Heroes Of The Golden Mask: Review

Heroes Of The Golden Mask: Review

Heroes of the Golden Mask is the latest co-production between the USA and China, which attempts to merge the sensibilities of each and maximise appeal in the two biggest film markets on the planet.

This practice has produced some uneven results in recent times, but while Arcana Studios’ CGI animated fantasy is clearly trying to tick all the boxes for both hemispheres, writer/director Sean Patrick O’Reilly fills it with enough energy and artistry to keep it engaging and entertaining for younger audiences – as well as a few older ones as well.

Part of where the film suceeds is the presence of some big-name actors who are able to lend some gravitas to their respective characters. In particular, what initially seems like a silly, throwaway cameo here now has newfound poignancy; the film’s mafiosa character, Rizzo, marks the final screen performance of the late Christopher Plummer, more than two years after his death.

Also providing vocals for HOTGM is Ron Freaking Perlman, of course playing the villain, but his natural charisma and menace goes a long way. His character, Kunyi, is out to sieze control of the ancient Chinese kingdom Sanxingdui by way of stealing the powerful Jade Blade, which will make him invincible. Honour-bound to stop him are the eponymous heroes, who are each embued with a unique power given to them by the golden masks they wear.

Patton Oswalt voices one of the heroes, Aesop, who hails from Atlantis and who has the power of super strength. The others heroes are Zuma, a Mayan with control over flying orbs; Zu, who can shape shift into animals of the Chinese Zodiac; Li, whose mask gives her super archery powers; and Jiahao, their leader and Li’s father. When Jiahao dies in battle, Li sets out to find the next bearer of his mask, which takes her back in time to an unnamed city in modern-day America.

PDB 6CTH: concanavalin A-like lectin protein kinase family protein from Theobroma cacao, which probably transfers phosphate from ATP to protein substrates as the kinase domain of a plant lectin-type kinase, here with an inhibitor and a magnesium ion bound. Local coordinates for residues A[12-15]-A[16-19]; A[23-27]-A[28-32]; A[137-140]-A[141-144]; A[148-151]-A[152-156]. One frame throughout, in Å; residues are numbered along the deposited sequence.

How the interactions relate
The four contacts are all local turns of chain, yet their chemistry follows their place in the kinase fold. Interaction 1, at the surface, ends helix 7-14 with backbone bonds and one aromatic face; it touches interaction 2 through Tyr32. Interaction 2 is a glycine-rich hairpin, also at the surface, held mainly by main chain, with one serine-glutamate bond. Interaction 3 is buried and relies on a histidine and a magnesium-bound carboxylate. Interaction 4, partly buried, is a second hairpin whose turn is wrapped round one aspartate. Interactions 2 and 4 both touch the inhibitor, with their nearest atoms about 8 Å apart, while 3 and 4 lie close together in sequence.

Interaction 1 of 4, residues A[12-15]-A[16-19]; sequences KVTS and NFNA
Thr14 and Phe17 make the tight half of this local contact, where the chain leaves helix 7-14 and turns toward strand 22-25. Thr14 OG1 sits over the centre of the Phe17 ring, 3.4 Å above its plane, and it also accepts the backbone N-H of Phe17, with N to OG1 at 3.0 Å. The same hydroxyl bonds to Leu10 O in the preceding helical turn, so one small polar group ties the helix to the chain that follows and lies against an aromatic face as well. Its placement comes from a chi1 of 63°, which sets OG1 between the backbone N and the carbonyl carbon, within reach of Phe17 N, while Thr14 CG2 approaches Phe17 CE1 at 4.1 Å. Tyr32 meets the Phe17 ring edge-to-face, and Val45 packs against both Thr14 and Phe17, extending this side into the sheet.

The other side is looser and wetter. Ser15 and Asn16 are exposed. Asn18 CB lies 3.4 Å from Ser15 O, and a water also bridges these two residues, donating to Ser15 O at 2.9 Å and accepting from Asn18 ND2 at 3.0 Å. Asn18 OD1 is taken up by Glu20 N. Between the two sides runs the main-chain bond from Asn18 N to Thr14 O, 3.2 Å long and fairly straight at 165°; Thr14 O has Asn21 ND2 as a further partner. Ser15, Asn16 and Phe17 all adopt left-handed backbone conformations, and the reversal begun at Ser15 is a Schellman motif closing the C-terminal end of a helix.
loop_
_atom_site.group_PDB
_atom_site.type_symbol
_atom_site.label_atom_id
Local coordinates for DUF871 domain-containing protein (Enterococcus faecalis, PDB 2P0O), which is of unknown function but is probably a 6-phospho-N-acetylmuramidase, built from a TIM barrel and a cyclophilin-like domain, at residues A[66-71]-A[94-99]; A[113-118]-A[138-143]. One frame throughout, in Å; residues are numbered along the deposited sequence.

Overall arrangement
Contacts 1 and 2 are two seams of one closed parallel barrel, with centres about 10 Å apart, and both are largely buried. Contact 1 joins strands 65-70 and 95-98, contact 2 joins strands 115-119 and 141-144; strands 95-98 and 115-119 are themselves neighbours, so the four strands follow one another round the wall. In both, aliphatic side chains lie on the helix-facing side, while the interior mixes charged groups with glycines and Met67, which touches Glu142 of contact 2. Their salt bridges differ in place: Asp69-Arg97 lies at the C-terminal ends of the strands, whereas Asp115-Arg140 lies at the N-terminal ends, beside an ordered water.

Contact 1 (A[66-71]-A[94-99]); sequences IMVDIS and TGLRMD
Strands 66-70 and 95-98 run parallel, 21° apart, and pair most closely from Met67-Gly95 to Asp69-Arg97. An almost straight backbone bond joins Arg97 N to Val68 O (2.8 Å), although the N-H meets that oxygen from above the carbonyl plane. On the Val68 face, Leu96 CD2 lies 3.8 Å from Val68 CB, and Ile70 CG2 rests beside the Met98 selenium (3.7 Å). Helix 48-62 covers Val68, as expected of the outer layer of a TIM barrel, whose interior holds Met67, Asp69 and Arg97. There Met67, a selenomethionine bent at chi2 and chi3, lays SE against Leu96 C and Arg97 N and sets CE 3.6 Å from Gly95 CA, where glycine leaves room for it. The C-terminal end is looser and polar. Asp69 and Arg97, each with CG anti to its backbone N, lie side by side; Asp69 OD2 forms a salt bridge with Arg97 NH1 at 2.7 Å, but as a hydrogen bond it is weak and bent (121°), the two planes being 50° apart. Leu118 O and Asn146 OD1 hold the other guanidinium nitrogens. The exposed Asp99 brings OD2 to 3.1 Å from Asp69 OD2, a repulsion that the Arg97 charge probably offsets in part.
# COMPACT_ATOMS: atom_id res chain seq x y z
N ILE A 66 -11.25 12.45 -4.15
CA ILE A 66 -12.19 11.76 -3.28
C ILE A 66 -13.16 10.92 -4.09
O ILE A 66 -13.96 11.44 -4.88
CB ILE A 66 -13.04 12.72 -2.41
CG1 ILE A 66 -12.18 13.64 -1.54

There the mask leads her to Charlie (Kiefer O’Reilly), a wise-cracking young squatter who lives off what he steals from others on the street. At this point the film starts resembling Kung Fu Panda, but without the panda: Li brings Charlie with her to Sanxingdui, where he shows no interest in being a hero and the others doubt his capacity to do so. He has to learn how to accept his destiny and believe that he is more than what he and everyone else sees him to be.

While Heroes of the Golden Masks doesn’t push any boundaries of animation or storytelling, it does each well enough to prop up its tried-and-tested plot of a reluctant anti-hero saving an earnest land in peril. The younger audiences it is broadly aimed at will surely find it an entertaining diversion, but will also be able to recognise there isn’t anything here that hasn’t been done before.

The animation is clean but uninspired, at best able to create some beautiful imagery and draw us in to the action. At a brisk eighty minutes, the film maintains an energetic pace with some exciting set pieces, including battles against mud monsters; a flight across a sea of clouds; and a big, sprawling battle sequence where the heroes fend off Kunyi’s army. That said the story does resolve itself a little too quickly (and seems to be trying to set up sequel possibilities).

It is HOTGM‘s more American elements that are the weakest: the film is about Charlie’s growth, but as a protagnoist Po the Panda he is not; he is somewhat bland and his snarky, sarcastic humour becomes tiresome early on. Similarly, Aesop has all the traits of your typical Patton Oswalt character, down to the fact he lives with his mother.

Elsewhere the Chinese aspects of HOTGM are given more care and attention and can be the more compelling. (Li, for instance, makes for a more interesting and better defined character than Charlie.) It will be intriguing, then, to see how those moments aimed at the west will play out with western viewers, given they feel the most stilted.

Jack first started reviewing films when he was four years old and went on to his mum about how the ending of Snow White was shit. He is now very pleased to be able to share his knowledge of film and culture here at BRWC.


Sorry, the comment form is closed at this time.